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Golden Gate Property Group Receives Approval For Cutting Edge Beachfront Tower

Golden Gate Property Group Receives Approval For Cutting Edge Beachfront Tower



A premium six-star development in Broadbeach’s Wharf Rd by local developer Golden Gate Property Group and award-winning architects Rothelowman has this week been granted planning permit approval by Gold Coast City Council.

The $200 million beachfront tower will be amongst the most slender towers in the world, standing at 165m high and 12m wide, a feat made possible via cutting edge parametric design allowing the building to be crafted in response to wind and structural engineering requirements.

According to Golden Gate’s David Whiteman, the project raises the bar for residential living in Surfer’s Paradise through a highly resolved building that is feasible, liveable and beautiful.

“This is an example of collaborative and creative innovation and the fusion of architecture and wind engineering to create a design that is uniquely crafted to its context,” Mr Whiteman said.

“Rothelowman revolutionised its architectural approach to designing the high-rise residential tower to balance the beauty of this absolute beachfront location with the unique site proportions and characteristic prevailing winds.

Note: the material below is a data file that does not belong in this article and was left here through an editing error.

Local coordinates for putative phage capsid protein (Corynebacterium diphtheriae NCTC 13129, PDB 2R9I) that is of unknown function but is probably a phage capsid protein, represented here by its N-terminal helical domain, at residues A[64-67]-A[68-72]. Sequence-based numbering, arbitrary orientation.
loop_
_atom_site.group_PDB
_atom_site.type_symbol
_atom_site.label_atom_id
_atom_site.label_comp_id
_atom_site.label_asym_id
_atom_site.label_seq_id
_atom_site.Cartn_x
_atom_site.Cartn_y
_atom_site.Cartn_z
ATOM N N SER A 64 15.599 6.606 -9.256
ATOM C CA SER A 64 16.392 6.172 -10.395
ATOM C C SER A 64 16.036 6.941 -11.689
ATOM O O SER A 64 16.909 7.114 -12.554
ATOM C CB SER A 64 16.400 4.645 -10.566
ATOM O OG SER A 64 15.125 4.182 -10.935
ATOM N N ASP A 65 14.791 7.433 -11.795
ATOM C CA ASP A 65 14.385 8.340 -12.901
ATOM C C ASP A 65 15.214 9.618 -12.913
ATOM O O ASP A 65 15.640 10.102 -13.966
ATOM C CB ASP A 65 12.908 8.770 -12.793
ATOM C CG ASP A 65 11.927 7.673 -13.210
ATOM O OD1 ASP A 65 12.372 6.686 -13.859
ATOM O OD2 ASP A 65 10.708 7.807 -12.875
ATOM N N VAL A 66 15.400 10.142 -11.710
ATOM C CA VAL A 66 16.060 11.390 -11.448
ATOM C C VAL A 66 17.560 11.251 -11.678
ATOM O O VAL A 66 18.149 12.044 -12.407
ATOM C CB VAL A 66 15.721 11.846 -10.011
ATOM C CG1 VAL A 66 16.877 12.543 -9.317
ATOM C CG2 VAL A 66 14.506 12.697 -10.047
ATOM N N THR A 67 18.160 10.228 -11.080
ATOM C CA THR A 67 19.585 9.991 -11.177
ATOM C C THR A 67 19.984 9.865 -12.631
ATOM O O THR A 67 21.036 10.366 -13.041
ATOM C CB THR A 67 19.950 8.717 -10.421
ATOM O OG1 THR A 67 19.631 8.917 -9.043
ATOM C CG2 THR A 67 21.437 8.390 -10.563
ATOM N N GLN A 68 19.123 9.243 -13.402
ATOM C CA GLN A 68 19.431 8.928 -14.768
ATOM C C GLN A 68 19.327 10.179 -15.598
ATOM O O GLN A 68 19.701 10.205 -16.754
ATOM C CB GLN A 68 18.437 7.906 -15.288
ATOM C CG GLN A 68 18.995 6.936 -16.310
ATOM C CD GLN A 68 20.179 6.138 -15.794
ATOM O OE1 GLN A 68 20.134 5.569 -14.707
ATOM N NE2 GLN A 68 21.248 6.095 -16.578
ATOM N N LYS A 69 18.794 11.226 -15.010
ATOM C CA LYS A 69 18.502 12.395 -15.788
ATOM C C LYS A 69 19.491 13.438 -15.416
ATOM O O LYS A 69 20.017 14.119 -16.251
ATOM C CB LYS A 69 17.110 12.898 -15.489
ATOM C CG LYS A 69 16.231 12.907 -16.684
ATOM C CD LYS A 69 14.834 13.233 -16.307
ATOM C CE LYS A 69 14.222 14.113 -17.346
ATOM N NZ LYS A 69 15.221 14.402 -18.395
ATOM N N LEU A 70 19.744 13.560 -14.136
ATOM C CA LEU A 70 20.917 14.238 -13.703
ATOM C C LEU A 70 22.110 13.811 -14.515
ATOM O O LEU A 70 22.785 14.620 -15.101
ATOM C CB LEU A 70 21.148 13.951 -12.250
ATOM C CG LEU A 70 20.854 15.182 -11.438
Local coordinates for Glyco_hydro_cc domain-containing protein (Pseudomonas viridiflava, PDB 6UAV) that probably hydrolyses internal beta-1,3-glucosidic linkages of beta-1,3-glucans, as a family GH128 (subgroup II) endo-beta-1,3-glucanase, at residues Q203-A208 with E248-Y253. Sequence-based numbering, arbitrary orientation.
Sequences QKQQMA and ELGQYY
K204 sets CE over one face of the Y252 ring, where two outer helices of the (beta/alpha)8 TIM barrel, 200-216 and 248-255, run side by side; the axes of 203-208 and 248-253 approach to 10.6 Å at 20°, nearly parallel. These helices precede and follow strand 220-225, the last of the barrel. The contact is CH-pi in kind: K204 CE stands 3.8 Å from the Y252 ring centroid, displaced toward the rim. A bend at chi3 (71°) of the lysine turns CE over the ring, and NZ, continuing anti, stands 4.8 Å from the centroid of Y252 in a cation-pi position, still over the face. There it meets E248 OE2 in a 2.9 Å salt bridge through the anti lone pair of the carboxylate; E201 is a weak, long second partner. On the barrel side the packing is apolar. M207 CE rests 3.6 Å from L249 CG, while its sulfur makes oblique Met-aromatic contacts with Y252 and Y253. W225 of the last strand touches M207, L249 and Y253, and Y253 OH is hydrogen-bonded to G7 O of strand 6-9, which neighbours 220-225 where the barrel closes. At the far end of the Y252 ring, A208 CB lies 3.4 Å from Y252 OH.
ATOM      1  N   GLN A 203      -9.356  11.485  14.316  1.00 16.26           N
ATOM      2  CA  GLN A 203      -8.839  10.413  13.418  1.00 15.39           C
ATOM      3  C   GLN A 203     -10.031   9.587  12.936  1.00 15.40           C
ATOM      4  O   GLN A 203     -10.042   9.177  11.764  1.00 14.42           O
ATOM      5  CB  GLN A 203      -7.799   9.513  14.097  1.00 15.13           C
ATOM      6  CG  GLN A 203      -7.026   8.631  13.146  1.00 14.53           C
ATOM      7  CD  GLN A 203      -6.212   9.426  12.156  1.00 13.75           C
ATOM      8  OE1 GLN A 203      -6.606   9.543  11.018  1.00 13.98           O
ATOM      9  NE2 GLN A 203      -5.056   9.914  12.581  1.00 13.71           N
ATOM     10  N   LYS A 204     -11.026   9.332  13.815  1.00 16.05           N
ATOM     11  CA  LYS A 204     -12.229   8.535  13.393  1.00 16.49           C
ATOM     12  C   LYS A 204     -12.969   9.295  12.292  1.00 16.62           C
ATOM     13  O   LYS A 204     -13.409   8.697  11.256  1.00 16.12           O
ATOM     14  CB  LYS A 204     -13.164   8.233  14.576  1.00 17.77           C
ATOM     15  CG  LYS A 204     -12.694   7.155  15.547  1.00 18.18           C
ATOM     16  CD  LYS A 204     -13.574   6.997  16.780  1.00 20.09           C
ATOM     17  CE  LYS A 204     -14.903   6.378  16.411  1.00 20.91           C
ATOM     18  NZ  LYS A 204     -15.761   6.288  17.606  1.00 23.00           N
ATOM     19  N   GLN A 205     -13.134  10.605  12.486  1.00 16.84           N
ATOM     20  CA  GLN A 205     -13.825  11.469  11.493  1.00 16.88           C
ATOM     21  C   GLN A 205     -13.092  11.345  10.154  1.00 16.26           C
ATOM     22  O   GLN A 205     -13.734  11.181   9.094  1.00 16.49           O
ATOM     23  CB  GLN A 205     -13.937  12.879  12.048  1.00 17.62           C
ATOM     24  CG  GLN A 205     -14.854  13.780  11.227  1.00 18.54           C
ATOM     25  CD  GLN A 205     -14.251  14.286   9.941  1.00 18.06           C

“The result is a tower that is exactly tailored to its environment, to the extent that it couldn’t exist in any other place.”

Comprising 35 luxury full-floor sky residences, spanning 346 to 414sq m, the tower is crowned by a two-storey sub-penthouse and a three-storey penthouse with breathtaking panoramic views.

The podium levels accommodate the residents’-only wellness facility and spa along with a 450sq m stand-alone beach house directly adjoining the sand.

According to Rothelowman Associate Principal Jonothan Cowle, the project is a reimagining of the pencil-thin residential tower and has been crafted in response to the demands of wind conditions.

“If we had undertaken a conventional approach to designing this tower, we would never have achieved the height, passive environmental performance or material optimisation presented in the design,” Mr Cowle said.

“From a parametric design perspective, our process involved capitalising on an articulation zone within the planning scheme that enabled us to move what would have been a traditional inboard structure to the building’s exterior.

“The exoskeleton design meant we could cross-brace the building externally via a diagrid, which enabled us to open up the facade and create a truly three-dimensional building with windows on all sides and enough asymmetries to mitigate the prevailing winds.

“Importantly, we were able to provide highly articulated ‘beach-houses in the sky’ with stunning views and wonderful cross ventilation while ensuring the developer received a viable design that will prove popular with a highly sophisticated buyer.”